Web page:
The organiser of next year's Paris air show is harbouring high hopes of securing the services of Lockheed Martin's F-35 Joint Strike Fighter (JSF) as the star of the flying display.
Show chief executive Gilles Fournier rates the chances of the JSF and a suitably-qualified pilot being made available at "60-80%".
"If the F-35 is ready, for sure we will have it," says Fournier. "If they are able to have it fly with a test pilot in an air show, I am sure they will come," he adds.
Show debutantes from the civil sector could include China's Comac ARJ21 and Bombardier's CSeries, "which should be ready for the next Paris air show", says Fournier.
Exhibitor bookings are higher than they were at the same point in the run-up to the previous show, says Fournier. He says demand is being partly driven by hot competition for military export orders as western defence budgets are cut and 2013 could see the Russian manufacturers return in force.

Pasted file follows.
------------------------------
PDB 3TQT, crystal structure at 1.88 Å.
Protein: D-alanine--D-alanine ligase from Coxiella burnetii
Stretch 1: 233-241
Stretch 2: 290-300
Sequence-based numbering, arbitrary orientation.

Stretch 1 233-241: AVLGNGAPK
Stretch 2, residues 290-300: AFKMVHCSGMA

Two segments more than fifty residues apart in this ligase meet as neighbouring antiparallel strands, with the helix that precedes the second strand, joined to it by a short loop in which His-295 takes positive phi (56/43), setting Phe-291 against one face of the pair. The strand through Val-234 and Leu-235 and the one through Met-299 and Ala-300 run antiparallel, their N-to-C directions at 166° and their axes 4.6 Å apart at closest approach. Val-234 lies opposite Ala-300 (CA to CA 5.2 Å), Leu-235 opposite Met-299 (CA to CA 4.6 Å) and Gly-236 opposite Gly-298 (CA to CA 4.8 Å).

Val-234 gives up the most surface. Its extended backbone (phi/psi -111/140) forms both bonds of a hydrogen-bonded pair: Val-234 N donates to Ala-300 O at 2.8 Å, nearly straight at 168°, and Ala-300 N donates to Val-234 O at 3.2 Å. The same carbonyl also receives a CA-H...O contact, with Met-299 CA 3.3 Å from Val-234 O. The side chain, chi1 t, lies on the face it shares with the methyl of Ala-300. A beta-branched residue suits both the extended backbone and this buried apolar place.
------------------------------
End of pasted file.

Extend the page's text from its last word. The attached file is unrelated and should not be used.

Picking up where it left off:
"Today it is not confirmed, but we expect to see the [Sukhoi] Su-35," says Fournier.
Paris air show chairman Emeric d'Arcimoles adds: "Le Bourget 2013 should be the comeback of the Russian helicopter industry."
D'Arcimoles says the Paris air show will also be used as a vehicle to attract more aircraft technicians to the industry.
"The air show is a platform to demonstrate to young people that the aerospace industry is a great opportunity for the future," he says.
Visitors to the 2013 show are set to benefit from advanced indoor geolocation technology that the organiser is working on together with US, Canadian and French start-ups. This will combine wi-fi, Bluetooth and ultrasound signals to enable consenting attendees to track each other's location at the show to an accuracy of "6-8m", says Fournier.